First, it is critical for him, given the aggressive international effort underway by the Palestinians to achieve unilateral recognition, to repeat the principles stated at Bar-Ilan University in 2009. Then, he declared, “In my peace vision, there are two free peoples living together side by side in our small land, with good neighborly relations and in mutual respect — each with its own flag, its own national anthem and its own government.” It is not for current purposes important whether that vision is realistic or the goal attainable in the short run. What is critical is that Netanyahu make clear that Israel has not only accepted the concept of a Palestinian state but has also come to the bargaining table repeatedly to make offers that would deliver a state to the Palestinians, should they desire to end the conflict with Israel and end their claims of the right of return. A secure Jewish state with defensible borders and security guarantees (from the United States and the European Union, if need be) is the goal. The reason that there is not such an arrangement is attributable not to buildings or squabbles over land swaps; it is, Netanyahu would do well to remind audiences in the United States, Israel and around the world, because the Palestinian Authority refuses to return to the bargaining table, claims it is unable to negotiate away the “individual right of return,” and will not be deterred from its goal of perpetual war with and eventual elimination of the Jewish state.
Second, it would be beneficial for the United States, Israel and other nations to hear from Netanyahu about Hamas, its record of human rights atrocities, its totalitarian rule in Gaza, its charter and why, therefore, any alliance with the Palestinian Authority dooms the chances for peace. This might seem elementary or unneeded, but the Obama administration needs some public reminding, as does the rest of the Quartet.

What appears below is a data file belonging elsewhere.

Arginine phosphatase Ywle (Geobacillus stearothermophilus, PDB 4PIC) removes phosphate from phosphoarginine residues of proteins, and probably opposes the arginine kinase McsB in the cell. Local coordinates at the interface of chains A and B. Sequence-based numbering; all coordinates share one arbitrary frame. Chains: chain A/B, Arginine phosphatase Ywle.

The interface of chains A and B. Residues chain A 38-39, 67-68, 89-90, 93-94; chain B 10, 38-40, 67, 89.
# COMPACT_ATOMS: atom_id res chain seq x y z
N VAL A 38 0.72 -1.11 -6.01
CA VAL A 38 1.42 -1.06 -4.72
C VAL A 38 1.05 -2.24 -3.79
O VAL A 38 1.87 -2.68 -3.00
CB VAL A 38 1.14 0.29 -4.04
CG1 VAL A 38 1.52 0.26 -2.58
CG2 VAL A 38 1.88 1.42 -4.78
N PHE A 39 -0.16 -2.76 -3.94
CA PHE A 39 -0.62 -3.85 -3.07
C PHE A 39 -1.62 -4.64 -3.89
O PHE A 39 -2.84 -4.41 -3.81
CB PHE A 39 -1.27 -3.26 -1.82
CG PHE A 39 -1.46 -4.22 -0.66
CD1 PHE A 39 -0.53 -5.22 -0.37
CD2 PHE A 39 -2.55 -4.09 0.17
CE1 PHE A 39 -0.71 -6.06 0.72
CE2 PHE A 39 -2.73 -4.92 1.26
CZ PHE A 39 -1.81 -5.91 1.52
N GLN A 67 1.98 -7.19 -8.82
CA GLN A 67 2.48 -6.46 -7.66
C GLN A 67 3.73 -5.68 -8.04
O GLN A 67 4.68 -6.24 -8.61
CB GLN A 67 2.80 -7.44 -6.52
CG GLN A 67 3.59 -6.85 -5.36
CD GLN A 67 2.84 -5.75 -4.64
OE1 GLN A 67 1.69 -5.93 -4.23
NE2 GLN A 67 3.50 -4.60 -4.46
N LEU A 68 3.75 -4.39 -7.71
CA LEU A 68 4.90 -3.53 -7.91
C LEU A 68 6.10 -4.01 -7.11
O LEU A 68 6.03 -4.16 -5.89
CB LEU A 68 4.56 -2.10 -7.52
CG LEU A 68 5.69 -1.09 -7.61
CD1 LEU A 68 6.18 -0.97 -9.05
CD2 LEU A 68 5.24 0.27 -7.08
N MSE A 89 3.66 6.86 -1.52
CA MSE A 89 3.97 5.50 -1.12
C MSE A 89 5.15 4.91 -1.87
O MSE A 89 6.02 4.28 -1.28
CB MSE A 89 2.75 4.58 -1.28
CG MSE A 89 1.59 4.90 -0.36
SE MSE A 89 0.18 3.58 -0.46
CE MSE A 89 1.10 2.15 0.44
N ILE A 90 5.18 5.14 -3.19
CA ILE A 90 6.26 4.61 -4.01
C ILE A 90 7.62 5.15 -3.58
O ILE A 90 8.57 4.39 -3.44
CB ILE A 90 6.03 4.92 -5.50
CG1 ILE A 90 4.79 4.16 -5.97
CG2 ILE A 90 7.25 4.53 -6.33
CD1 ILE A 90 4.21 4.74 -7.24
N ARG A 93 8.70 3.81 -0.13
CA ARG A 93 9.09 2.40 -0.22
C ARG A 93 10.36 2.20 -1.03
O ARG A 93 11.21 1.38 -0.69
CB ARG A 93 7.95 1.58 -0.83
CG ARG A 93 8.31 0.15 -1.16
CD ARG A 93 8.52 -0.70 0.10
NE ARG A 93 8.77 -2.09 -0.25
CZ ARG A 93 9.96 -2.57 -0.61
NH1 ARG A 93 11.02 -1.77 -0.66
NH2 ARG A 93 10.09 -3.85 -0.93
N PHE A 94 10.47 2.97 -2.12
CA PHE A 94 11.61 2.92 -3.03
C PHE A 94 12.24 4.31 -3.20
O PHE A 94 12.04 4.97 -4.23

Third, Netanyahu would be wise to invite (challenge?) the West to formally reject the Goldstone Report, recognize its factual and legal premises are fraudulent, and end further enforcement actions by the United Nations and other bodies based on the libel that Israel intentionally sought to terrorize and kill Palestinian civilians. It is not only important to set the record straight, but to force governments and nongovernmental organizations to demonstrate whether they have the intellectual and moral integrity to weigh in on the Israeli-Palestinian conflict. Goldstoners, like birthers, shouldn’t have a place at the table with serious parties.
Finally, it is in the interests of the United States and the West more broadly to be reminded that the primary threat in the region is Iran. The United States and the European Union have certainly been busy — passing sanctions, issuing threats and conducting negotiations with the regime. But none of it has worked to end the Iranian nuclear program. While the Palestinians are deciding whether to abandon the effort for peace, it would be a good time, Netanyahu might suggest, to focus on the shared determination in preventing a nuclear-armed Iran.
Will Netanyahu do all or some of this? Are there other themes of equal or greater importance? Perhaps. But one thing is certain: He shouldn’t write the speech too far in advance. Anything and everything can change overnight.